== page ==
I spent some time today getting caught up on posts from yesterday, during which I realized I do indeed have opinions on best practices when it comes to book blogging. I have read a lot of thoughtful posts on the subject and look forward to reading more on today’s topics, one of which is…
Let’s collaborate and listen – The online book community has changed so much over the years. How do we keep up within our own book-sphere as well as within the community as a whole (i.e., libraries, bookstores, authors, publishers, etc.)?
Something the best practices topic got me thinking about is how I engage with the online book community. In the past, I often felt like I was running behind when it came to keeping up with blogs, authors, and other bookish news. I checked Twitter multiple times a day, skimming through various lists to try and pick up on the significant news of the days. I glanced through hundreds of posts in my feed reader to find posts that mattered to me. How do I cut through the noise and find the bookish news that’s relevant to me? How do I choose which blogs can I find the time to read and comment on? How can I attempt to forge meaningful relationships when there are so many people trying to connect in this community?
This year, I think I have been succeeding in managing the neverending stream of voices from the book-sphere. I make rigorous use of Twitter lists and Feedly collections to prioritize my reading. For example, in Feedly, I have five categories of book blogs. I read and comment on blogs in the first category, then if I have time I move to the second, and so on. After a week, I mark all blogs as ‘read’ and move forward. This has helped me focus on the blogs I really love while also keeping an eye on blogs I don’t have the time to visit every day. I have stopped worrying so much about ‘missing something’, and just focused on enjoying the content that’s there in front of me. I don’t need to read every single blog update. The Forest app has also been an excellent help in restraining me from opening Twitter whenever I have a spare moment.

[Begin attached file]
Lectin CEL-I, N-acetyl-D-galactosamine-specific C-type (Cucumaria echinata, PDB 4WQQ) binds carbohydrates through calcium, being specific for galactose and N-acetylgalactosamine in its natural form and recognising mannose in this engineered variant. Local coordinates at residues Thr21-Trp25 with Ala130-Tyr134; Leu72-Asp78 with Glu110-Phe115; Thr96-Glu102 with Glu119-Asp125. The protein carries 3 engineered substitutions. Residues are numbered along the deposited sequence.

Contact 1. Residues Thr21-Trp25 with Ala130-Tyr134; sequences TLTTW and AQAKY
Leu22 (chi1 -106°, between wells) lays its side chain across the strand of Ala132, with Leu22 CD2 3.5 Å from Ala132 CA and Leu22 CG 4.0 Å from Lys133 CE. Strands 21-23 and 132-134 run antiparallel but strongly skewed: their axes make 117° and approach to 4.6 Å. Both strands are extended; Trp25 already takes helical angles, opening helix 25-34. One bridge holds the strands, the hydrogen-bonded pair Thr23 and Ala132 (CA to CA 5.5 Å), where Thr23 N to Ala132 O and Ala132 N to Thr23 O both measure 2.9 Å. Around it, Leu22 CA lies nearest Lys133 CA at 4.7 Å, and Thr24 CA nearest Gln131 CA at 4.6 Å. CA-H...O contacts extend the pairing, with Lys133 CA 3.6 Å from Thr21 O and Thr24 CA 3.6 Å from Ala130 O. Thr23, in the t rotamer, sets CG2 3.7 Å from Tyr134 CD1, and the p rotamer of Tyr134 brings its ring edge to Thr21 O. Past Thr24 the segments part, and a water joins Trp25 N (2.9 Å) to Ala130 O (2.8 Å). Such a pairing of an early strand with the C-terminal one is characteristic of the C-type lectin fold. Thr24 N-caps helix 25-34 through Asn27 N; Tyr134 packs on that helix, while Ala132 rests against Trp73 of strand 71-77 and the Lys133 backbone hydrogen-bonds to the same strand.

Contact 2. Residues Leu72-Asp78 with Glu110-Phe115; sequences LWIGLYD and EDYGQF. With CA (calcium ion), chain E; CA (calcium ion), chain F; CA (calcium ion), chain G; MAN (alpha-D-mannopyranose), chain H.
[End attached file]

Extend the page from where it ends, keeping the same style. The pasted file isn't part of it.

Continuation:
In keeping up with the greater community, I find Twitter (and Facebook to some extent) has been just as excellent a resource in keeping up with my local authors, publishers, and librarians as with my fellow book bloggers. I wonder sometimes how my life would be different without libraries, without the internet, and without Twitter! It’s truly an incredible platform – once you know how to find the voices that you should really be hearing.
I’ve written a lot about the listening part of this topic. I haven’t really addressed the collaboration aspect. Admittedly, this is something I’m still trying to get the hang of. I want to build more substantial relationships and have more meaningful conversations in the book community. (Armchair Book Expo has been an excellent way to do that so far!). This is also something I’ve been making a concentrated effort on in 2017. It may take me a little while longer to get the hang of than the listening side of things, but I’ll keep at it.
The other topic is What do readers want? I have plenty of thoughts to share on that topic as well, but as it’s almost bed time I’ve decided to save it for another time.
Please leave a link in the comments if you’ve written about today’s topic. How do you stay connected to the book world? Do you ever find yourself overwhelmed by the amount of information you have access to online?